Outwardly you could be forgiven for thinking that the document that went to Highland Council last week entitled Scheme of Delegation Revisions for the new Local Committees presented very little of substance for The Nairnshire Local Committee – a committee that we will see emerge next year once the divorce with Badenoch and Strathspey is complete. Words like "scrutinise, consider, approve, monitor, review," will shine through at anyone who has the courage to read the report. At first reading it doesn’t seem the stuff of a brand new powerhouse that would restore the democratic deficit to Nairn. One could imagine the new concept being the same fare as the pervious larger area committee where councillors sat there and approved or noted reports from officials. There will be further discussions in March however when it seems that the Community Services budgets may be handed over to the local committees, something that would be a major step forward if it were to happen.
Councillors expressed a range of views from despair to optimism. The only local member to speak was Michael Green and he came just after a Lochaber member Brian Gormley who seemed on the verge of despair with the new proposals. It might be interesting for Gurnites to compare what Brian Gormley had to say with Michael’s thesis, our local member sees a bright future coming out of this document.
Cllr Brian Gormley was despondent. He said: “I’m having great difficulty seeing how this will improve local democracy as it is perceived by the people I represent”
He then made reference to Fort William Community Council disatisfaction. A recent press article here will shed some light on why he chose to do that. He went on to say that he thought that it seemed to be weaker than the previous scheme of delegation and he suggested that the local committee wouldn’t have any powers and be “Granny’s knitting circle.” He continued:
“And that is the way that people will see them and those in our outlying areas throughout Lochaber and I suspect Caithness and Sutherland as well who believe that they are denied local democracy by the structure of Highland Council and who believe passionately that Highland Council should be torched [...] they will be persuaded that a pan-Highland Council is useless to them. This will really strengthen those arguments.”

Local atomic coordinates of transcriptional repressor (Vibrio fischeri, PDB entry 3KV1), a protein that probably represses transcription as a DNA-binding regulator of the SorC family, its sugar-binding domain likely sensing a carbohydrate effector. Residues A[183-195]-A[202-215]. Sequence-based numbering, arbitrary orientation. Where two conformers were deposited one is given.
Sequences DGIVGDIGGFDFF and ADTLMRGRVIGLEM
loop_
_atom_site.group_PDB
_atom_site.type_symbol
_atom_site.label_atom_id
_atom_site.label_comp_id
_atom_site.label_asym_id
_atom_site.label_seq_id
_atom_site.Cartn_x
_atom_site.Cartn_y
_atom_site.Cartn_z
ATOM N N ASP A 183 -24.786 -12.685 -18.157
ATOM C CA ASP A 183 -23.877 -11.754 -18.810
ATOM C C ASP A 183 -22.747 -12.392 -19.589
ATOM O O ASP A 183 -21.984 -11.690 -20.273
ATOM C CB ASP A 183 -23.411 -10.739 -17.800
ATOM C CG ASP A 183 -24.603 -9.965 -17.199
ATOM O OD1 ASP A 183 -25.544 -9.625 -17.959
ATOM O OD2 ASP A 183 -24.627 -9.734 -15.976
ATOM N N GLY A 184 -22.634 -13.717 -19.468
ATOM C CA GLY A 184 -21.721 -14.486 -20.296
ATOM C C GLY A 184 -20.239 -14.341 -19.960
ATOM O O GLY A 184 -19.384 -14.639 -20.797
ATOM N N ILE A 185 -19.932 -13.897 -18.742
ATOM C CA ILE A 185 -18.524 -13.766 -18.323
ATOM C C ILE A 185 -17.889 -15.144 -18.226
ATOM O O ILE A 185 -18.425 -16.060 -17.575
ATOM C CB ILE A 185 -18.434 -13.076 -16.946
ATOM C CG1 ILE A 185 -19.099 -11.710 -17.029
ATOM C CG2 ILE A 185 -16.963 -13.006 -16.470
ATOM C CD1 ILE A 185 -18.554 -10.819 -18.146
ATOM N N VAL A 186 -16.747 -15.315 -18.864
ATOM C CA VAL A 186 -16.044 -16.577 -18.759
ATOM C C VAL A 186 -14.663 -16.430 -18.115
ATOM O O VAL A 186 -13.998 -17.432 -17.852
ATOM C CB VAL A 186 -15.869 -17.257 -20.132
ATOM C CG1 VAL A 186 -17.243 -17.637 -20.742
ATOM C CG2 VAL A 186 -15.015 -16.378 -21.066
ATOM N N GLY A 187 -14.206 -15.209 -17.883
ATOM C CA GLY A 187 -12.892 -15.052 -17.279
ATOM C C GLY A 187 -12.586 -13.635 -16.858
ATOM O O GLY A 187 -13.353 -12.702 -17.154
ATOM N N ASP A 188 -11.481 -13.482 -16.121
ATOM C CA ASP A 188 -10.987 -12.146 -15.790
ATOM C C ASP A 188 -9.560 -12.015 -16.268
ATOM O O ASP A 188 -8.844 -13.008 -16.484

Michael Green, speaking directly after the Lochaber member, radiated waves of optimism in comparison. He welcomed the report and thanked the official for her work. He said:
|Michael Green speaking last week|
“It’s down the road of localism and it’s given us cards to do things just now.”
Highlighting a part of the document he went on:
“Freeing up the Common Good, which will not allow us to do anything we couldn’t do if we bring it to the full council and it will give us the flexibility to move things forward quicker, so we will have the building block cash and the flexibility to do something.”
He went on to mention BIDS (Business Improvement Districts):
“I’m in the process of setting up a BID and in a year from now we’ll have one which will be mandated, which will give us the capacity to take projects forward. So I welcome that aspect as well.
Looking at another section of the report, he went on:
“To agree a local community engagement where we will have a mechanism set up where we will have the people of Nairn who will give us a mandate which has not always been the way in Nairn. So while Cllr Gormley is knitting, while Cllr Phillips is cogitating, while Cllr MacKay is looking at different cultural structures around the Highlands; we in Nairn in ten years time – I will be inviting Karen (HC official) down to the new harbour when the first cruise ship pulls in because you’ve given us the building blocks here and I look forward to inviting you down to the first cruise ship coming to the new harbour in Nairn.”
More of the same or a time of great optimism and opportunity? It would be nice to think that the new local committee could see us a further step on the road to getting democracy back to Nairn but it all comes at a dangerous time. The Highland Council is about to be convulsed by a £40 million cuts apocalypse and there are those that argue we don’t get our equitable share of local government funds as it is – what if we get more than our equitable share of cuts if attempts are made to preserve jobs at Glenurquhart Road at our expense? Just what will be left of Nairnshire’s local government services once the cuts are through? And the Independent administration will it too be convulsed by the cuts as communities discover what will go and start the inevitable action campaigns? Knitting circles or local powerhouses – will they get far off the drawing board after the dust from the cuts settles? Could the Indie regime and Glenurquhart Road crash and burn or will it be cohesive enough to implement brutal cuts and then go on to juggle remaining resources and find the will to give real power to area committees?